To be young and Asian in America is a special brand of torture. There is an unspoken dictum of silence that grips Asian youth, a denial of our place in popular culture. Asian youth walk in America not quite sure where we fit in-black children have a particular brotherhood, Hispanic children have a particular brotherhood, white children own everything else. We cannot lay claim to jazz or salsa or swing; we cannot say our ancestors fought for equality against an oppressive government or roamed the great hallways of power across the globe. We do not have a music, a common hero, a lexicon of slang. Asian youth experience personal diasporas every day.
I went through a long period of time not knowing who I was. I strove to emulate my cousins in Manila and Hong Kong, the true Asian scions of my family. I would drape myself with the accoutrements of an Asian life-except I had no idea what being Asian meant to someone of my generation. I took my cue from popular culture and what I imagined my cousins overseas were like, which meant I did math homework quietly and assiduously, enrolled in Chinese school to learn the lilting cadences of my father's tongue, went to Mass on high holy days with my mother. I set out a glass of water for wandering spirits with my great-aunt, a lingering vestige of a native Filipino belief system that is difficult to eradicate even in the face of Catholicism's omnipresence in the Philippine islands. Anne Lamott would have shaken her head at me, at the savage, uncompassionate way I ripped myself apart. "You don't drop-kick a puppy into the neighbor's yard," she says in Bird by Bird (99), waxing philosophical about the way a writer should not look at the world, but indeed...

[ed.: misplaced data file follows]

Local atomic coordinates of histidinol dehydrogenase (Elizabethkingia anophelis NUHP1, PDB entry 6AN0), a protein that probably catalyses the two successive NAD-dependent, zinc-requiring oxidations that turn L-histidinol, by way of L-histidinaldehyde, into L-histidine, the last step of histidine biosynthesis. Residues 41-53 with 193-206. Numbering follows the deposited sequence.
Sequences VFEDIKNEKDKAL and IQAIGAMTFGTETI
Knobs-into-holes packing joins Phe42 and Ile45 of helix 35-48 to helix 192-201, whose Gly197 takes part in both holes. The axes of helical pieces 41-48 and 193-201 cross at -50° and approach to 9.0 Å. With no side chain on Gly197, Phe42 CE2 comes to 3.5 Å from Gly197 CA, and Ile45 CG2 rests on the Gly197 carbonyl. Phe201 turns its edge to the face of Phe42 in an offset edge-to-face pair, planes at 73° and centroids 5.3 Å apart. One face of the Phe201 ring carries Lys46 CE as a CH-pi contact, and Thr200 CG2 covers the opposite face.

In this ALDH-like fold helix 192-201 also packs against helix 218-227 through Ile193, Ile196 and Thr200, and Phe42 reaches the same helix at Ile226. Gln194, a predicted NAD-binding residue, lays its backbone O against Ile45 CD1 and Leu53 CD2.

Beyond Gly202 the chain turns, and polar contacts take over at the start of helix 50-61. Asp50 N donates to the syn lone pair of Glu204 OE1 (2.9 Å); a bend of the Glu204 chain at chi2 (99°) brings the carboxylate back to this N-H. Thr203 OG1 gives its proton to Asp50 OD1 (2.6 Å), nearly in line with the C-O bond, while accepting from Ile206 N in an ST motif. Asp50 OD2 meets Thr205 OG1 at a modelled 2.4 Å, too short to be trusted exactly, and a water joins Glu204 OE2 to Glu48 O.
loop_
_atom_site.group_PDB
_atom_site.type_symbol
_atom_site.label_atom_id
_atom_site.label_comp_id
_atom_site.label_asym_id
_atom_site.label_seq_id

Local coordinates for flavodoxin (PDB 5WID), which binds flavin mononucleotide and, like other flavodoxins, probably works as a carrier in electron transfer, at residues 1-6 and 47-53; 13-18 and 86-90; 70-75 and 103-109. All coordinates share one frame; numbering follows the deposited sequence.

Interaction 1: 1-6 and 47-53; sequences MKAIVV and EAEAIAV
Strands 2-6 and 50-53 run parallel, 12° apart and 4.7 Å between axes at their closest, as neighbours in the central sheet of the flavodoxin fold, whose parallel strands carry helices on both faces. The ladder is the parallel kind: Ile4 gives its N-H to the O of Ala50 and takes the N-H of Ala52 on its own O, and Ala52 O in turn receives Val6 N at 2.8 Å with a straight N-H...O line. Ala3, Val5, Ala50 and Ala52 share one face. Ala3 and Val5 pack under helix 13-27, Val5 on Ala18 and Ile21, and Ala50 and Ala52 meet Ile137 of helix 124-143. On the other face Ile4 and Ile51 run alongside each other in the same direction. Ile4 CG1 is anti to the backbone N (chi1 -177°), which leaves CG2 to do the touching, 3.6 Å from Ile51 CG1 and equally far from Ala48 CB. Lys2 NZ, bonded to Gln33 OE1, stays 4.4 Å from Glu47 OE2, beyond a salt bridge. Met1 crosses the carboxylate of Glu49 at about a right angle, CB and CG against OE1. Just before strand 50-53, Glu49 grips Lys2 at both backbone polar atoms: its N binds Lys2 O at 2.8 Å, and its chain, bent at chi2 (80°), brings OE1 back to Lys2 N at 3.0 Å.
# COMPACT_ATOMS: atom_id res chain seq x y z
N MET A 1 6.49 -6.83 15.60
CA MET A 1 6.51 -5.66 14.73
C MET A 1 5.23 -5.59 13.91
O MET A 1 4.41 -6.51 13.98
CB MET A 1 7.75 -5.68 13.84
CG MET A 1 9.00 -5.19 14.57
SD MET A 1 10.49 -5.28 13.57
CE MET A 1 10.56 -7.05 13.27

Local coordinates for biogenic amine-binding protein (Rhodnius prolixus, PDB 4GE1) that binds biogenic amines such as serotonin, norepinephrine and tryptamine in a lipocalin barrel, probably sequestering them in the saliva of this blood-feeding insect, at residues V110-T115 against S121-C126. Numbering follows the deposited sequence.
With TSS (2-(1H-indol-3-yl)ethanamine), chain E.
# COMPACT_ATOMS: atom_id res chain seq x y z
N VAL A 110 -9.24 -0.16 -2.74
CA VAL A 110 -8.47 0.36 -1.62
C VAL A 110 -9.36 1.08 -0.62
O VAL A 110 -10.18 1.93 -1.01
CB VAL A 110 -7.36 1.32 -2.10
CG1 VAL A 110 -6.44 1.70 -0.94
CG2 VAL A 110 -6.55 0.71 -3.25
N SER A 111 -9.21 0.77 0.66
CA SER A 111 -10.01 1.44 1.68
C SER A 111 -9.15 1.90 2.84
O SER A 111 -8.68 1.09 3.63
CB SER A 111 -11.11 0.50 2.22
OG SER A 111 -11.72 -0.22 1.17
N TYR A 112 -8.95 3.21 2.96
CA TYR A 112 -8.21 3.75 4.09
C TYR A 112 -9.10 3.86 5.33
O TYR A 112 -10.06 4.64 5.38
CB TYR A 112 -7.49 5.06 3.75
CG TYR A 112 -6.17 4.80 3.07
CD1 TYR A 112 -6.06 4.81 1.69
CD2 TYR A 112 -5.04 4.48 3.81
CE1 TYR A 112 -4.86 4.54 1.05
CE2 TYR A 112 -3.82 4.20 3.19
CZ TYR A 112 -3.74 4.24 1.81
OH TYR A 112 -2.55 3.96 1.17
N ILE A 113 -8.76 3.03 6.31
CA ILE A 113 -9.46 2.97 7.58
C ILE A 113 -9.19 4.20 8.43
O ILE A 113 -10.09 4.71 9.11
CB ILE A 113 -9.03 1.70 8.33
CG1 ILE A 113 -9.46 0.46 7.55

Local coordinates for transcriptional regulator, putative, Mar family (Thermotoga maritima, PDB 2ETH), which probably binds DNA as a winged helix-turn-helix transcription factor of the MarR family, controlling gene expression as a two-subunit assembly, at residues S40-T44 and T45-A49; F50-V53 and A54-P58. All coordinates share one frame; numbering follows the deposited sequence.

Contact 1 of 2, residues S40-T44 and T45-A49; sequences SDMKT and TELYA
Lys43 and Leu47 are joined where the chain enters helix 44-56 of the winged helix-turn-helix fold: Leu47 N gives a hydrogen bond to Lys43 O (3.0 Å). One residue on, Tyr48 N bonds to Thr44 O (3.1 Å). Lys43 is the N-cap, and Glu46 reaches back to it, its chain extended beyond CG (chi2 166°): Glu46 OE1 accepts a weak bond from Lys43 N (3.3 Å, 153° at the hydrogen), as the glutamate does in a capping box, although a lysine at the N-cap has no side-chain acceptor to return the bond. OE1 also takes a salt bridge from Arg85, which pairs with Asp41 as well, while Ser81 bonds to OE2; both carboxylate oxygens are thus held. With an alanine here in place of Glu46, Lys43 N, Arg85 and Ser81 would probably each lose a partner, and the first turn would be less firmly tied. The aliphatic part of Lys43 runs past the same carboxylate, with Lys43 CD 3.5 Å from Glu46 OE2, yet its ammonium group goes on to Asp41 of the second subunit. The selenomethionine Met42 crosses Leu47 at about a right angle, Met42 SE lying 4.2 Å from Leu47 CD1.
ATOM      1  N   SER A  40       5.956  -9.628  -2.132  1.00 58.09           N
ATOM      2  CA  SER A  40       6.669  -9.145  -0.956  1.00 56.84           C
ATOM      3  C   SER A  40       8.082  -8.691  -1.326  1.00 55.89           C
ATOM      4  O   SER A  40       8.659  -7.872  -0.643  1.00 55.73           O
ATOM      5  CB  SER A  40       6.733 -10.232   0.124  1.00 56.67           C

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...emotional and approachable than they. They listen to J-Pop and MTV-Asia, while I cock my ear for John Coltrane and the Stereophonics. They speak Chinese and Tagalog and English, while I speak Spanish and English and a little French. They worry about continuing the family firm, while I go to poetry slams. They celebrate JosÃ© Rizal Day, while I wave a multi-hued American flag on the Fourth of July.
Does that make me any less Asian, though? My grandmother and her umbrella certainly pose an eloquent argument to the contrary.
Ako ang bagay na ito at ang kabuuan ng lahat.
I am the thing and the whole of the thing.
Lamott, Anne. Bird by Bird. New York: Random House, 1995.
Orwell, George. "Shooting an Elephant." Encounters: Essays for Exploration and Inquiry. 2nd ed. Ed. Pat C. Hoy II and Robert DiYanni. New York: McGraw-Hill, 2000. 458-463.
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